sabi sabi ranger stories


when the unexpected happens


I was taking a couple of guests on a guided walk down to the Sabie River, to go and look for a hippo pod that is fairly relaxed and allows some fantastic photo opportunities, when I had one of the above mentioned moments.


After having climbed down the steep sides, we entered the riverbed, which is quite wide, and sandy as the river meanders along its course down to the Indian Ocean. This is not an ideal habitat to find game as the dense vegetation and steep sides make it difficult for animals to access the water and easy for predators to remain hidden. Therefore finding the footprints of a male white rhino was, to say the least, surprising. I do know that Rhino and Pangolin (scaly ant-eater) cannot swim due to the fact that their skeletal structure does not allow for their head to be raised much above the horizontal, making swimming very difficult - if not impossible. So I was a little wary as to the whereabouts of the rhino because if he was blocked by the water and could not get through he would surely come back the way he came and I did not see any tracks leading out of the riverbed.


I climbed a rock to survey my surroundings and could not see a rhino in any direction, so concluded that he must have walked either up or down the riverbed and left it at another access point. It just so happened that his tracks to the water were along the same hippo run that I was going to use to get down to the hippo pod and we followed them to the water’s edge and I saw that the tracks went into the water. Now I was really baffled as the river is deep enough to submerge a Rhino in some places and there was no shallow crossing to the other side. Anyway, we carried on along the bank and I noticed some Red-billed Oxpeckers fly up out of the reeds on the other side of the river and wanted to get a closer look to see if they came off the backs of some Cape Buffalo that frequent river systems in Africa. We would have a really good sighting, as the rocks on my side of the river were tall enough to see over the reeds across the river. As we climbed up the rocks I saw that the Oxpeckers were sitting on the back of the Rhino whose tracks ended at the water. This fascinated me as Rhino are not associated with rivers, they do not swim and I had never seen tracks of one on the Sabie before.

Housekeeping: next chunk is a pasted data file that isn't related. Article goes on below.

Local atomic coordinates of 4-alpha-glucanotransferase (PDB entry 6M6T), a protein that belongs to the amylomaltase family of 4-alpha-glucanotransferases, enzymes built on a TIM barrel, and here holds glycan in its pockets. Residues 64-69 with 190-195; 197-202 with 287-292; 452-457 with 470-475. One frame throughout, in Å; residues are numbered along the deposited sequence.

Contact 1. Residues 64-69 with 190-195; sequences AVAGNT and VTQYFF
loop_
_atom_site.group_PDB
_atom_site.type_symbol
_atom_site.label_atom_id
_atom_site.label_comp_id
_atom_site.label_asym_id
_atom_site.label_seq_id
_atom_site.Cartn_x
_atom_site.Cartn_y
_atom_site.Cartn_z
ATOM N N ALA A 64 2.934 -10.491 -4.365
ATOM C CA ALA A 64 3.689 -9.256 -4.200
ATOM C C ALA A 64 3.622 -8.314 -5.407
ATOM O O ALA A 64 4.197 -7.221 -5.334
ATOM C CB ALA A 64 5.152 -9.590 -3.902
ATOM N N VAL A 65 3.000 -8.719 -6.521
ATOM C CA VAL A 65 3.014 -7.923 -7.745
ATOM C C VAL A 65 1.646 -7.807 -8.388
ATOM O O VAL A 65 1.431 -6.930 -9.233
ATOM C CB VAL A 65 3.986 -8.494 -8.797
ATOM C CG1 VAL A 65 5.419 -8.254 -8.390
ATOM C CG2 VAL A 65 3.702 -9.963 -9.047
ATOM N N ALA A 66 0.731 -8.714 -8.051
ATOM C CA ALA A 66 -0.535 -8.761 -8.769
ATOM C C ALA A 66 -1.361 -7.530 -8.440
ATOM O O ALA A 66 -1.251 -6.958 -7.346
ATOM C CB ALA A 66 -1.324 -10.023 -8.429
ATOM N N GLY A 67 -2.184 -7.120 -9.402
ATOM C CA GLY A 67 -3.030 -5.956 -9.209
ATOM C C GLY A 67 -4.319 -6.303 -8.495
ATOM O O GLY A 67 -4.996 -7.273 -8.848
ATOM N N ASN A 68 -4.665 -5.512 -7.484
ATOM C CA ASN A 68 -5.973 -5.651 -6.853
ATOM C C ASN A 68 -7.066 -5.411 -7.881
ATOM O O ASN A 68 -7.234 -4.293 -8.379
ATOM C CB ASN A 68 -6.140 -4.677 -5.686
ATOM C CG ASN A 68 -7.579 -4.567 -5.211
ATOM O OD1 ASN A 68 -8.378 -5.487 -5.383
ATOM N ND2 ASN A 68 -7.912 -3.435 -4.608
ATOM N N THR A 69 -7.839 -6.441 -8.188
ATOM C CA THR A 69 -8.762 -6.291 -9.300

The next moment the wind changed direction and the bull Rhino caught our scent and spun around looking for the humans that had disturbed him. White rhino are not known to be overly aggressive although their temperament can change very quickly and they can get dangerous without too much provocation. I was already on top of some rocks and knew that Rhinos are heavy and clumsy, and this one was on the other side of the river. I was not too concerned. The Rhino bounced around a little and then took off towards the river exactly the same as a hippo would when in danger, and crashed into the Sabie River. He was completely submerged and with two big lunges was out of the river on my side. Now I was worried as this Rhino had apparently already showed me he learnt how to "swim" from the hippo - what was stopping him from showing me how he had learnt how to climb rocks from the Klipspringers? Luckily he had lost our scent and so after a few moments of charging around he ran off up the bank and disappeared into the bush.


This astonished my guests and I and one of my guests even managed to get a photo to prove it. After that for about two months I regularly found spoor of a male white Rhino at the river but I never saw him again and I have never heard of or read of this phenomenon either. It makes you think but then again anything is possible.


Stef Winterboer



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